Existential threats to the human race include asteroids, supervolcanoes and nuclear war.
Artificial intelligence might put paid to us too. But how? Until recently, there were two basic scenarios: one in which a super-smart computer decides the world is better off without humans – and turns against us, Terminator style; the other in which a powerful, but essentially mindless, AI system follows some poorly thought-out instructions to the letter – heedless of unforeseen and calamitous side-effects. This is the Magician’s Apprentice scenario, which Tom Chivers considers here.
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Now, thanks to a piece of timely research by researchers at the University of Massachusetts, Amherst, a third scenario presents itself – AI will kill us through global warming, because the neural networks used to train AI models use so much energy.
The findings are the subject of an MIT Technology Review article by Karen Hao:
“In a new paper, researchers at the University of Massachusetts, Amherst, performed a life cycle assessment for training several common large AI models. They found that the process can emit more than 626,000 pounds of carbon dioxide equivalent—nearly five times the lifetime emissions of the average American car (and that includes manufacture of the car itself).”
By way of further comparison, the average human being generates 11,023 pounds of CO2 in the course of a year, and the average American human being 36,156 pounds.
Machine learning is so energy hungry because it works through what Hao describes as “exhaustive trial and error.” This requires the application of colossal quantities of brute processing power – and therefore lots and lots of electricity.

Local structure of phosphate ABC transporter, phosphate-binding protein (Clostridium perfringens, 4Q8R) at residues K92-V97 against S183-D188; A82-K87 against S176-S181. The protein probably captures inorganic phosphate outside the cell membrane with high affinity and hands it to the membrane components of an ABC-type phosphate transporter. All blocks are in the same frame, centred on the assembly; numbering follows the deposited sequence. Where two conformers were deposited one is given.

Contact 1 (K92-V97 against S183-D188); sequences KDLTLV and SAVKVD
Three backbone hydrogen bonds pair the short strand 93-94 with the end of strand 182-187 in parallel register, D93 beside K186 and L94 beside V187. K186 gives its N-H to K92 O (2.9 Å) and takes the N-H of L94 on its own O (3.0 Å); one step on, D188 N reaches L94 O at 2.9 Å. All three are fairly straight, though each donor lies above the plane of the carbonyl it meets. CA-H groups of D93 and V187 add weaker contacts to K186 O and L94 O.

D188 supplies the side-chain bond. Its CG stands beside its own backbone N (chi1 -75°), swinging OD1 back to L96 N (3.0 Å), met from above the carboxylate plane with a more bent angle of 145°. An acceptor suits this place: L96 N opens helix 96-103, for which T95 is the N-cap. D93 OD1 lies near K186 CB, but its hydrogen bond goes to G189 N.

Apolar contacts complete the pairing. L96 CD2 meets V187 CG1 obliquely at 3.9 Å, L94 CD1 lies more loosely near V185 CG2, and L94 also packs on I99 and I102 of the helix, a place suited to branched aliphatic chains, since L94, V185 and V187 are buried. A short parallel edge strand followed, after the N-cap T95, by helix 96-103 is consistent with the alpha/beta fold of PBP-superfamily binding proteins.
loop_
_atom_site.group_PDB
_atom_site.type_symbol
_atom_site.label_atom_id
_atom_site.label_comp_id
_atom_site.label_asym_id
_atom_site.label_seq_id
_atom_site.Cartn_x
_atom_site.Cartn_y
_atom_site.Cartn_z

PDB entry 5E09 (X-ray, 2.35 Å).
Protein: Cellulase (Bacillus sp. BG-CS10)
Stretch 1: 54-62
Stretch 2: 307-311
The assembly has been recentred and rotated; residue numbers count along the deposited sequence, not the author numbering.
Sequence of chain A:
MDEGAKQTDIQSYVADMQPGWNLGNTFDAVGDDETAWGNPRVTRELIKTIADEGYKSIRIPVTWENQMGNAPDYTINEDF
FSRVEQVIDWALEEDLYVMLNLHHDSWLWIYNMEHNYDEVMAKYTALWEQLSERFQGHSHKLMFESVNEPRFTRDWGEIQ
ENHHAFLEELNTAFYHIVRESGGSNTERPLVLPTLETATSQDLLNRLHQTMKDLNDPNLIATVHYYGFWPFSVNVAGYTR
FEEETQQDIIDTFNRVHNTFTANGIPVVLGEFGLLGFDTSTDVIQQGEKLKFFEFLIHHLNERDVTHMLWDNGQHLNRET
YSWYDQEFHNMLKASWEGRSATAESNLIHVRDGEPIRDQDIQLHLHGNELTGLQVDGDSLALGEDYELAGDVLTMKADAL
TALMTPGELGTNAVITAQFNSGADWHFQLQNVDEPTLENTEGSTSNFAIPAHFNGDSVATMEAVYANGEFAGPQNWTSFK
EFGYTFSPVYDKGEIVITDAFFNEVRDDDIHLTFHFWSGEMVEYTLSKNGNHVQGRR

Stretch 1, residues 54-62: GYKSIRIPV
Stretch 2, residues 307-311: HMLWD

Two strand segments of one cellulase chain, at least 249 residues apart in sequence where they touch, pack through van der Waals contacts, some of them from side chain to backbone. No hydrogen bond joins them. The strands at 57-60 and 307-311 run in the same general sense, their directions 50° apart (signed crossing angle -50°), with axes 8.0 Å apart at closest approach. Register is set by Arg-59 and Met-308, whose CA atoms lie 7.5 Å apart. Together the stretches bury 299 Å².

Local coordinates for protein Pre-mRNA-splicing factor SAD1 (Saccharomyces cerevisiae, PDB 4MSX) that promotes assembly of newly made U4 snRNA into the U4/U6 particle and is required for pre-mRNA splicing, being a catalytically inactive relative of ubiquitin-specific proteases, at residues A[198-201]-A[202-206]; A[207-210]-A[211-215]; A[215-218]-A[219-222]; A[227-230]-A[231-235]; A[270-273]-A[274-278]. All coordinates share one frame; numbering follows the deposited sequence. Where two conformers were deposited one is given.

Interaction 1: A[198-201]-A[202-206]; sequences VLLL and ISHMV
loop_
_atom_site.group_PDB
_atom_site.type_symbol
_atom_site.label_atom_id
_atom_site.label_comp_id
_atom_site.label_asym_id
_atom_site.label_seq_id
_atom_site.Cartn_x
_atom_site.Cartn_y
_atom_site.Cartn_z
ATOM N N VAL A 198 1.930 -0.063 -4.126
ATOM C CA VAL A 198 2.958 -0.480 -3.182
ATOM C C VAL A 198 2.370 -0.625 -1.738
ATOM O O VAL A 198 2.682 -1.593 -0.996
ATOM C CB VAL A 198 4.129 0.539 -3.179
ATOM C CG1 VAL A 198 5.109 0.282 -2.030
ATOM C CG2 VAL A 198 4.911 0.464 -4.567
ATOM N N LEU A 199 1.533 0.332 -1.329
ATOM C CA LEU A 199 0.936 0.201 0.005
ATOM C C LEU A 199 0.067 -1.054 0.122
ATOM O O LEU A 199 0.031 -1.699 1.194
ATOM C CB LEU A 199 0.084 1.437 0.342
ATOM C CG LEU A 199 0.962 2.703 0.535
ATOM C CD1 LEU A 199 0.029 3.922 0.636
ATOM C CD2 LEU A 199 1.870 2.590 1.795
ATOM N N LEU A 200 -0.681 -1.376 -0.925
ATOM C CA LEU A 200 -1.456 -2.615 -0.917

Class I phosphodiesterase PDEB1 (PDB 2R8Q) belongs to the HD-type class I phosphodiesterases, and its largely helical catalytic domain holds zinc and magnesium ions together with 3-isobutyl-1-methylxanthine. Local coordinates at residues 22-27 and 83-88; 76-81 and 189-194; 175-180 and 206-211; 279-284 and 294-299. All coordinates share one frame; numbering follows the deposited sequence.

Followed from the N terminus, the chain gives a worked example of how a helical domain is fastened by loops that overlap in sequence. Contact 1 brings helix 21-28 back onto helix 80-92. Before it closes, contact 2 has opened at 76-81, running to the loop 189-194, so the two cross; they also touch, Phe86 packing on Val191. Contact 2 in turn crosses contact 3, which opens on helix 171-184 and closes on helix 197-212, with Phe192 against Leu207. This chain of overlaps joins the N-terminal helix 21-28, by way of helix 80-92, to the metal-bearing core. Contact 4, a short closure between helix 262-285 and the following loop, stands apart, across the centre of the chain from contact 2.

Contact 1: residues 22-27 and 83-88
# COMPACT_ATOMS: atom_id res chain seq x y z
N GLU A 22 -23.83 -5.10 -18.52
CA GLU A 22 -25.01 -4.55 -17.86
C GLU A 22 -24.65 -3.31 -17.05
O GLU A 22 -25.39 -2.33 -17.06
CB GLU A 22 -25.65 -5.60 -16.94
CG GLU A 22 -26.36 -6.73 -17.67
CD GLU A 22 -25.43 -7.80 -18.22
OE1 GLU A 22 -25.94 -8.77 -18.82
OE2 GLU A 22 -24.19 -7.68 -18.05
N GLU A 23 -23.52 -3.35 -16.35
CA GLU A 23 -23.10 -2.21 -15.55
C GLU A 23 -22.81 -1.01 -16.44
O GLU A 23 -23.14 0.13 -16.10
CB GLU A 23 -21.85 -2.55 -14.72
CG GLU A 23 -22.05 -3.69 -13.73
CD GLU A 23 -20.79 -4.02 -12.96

We tend to think of digital technologies as belonging to the clean, green, ‘dematerialised’ economy of the future – completely different from the smoke-belching heavy industries of the past.
But cyberspace is an energy-hog too. For instance, it’s estimated that the data-processing tasks required to make Bitcoin work consumed 30 terawatt hours of electricity in 2017 – about the same as the whole of the Republic of Ireland. Meanwhile the global banking system consumes around 100 terawatt hours.
How much could AI add to the load? The comparison that the researchers make to the emissions of a car is alarming, but of course there are many more cars in the world (more than a billion) than neural networks. The question therefore is whether we can foresee a future in which artificially intelligent, machine learning systems are so numerous that they make a significant difference to the world’s carbon footprint.
Here we need to distinguish between the neural networks on which AI models are trained and the software products derived from that training. For instance the digital assistants that can (sort of) understand what you say to them are not using vast amounts of computer processing power to do their jobs, most of the hard work (of figuring out how to process human speech) has already been done in some lab somewhere, on an immensely more powerful (and energy-hungry) computer than what’s in your phone.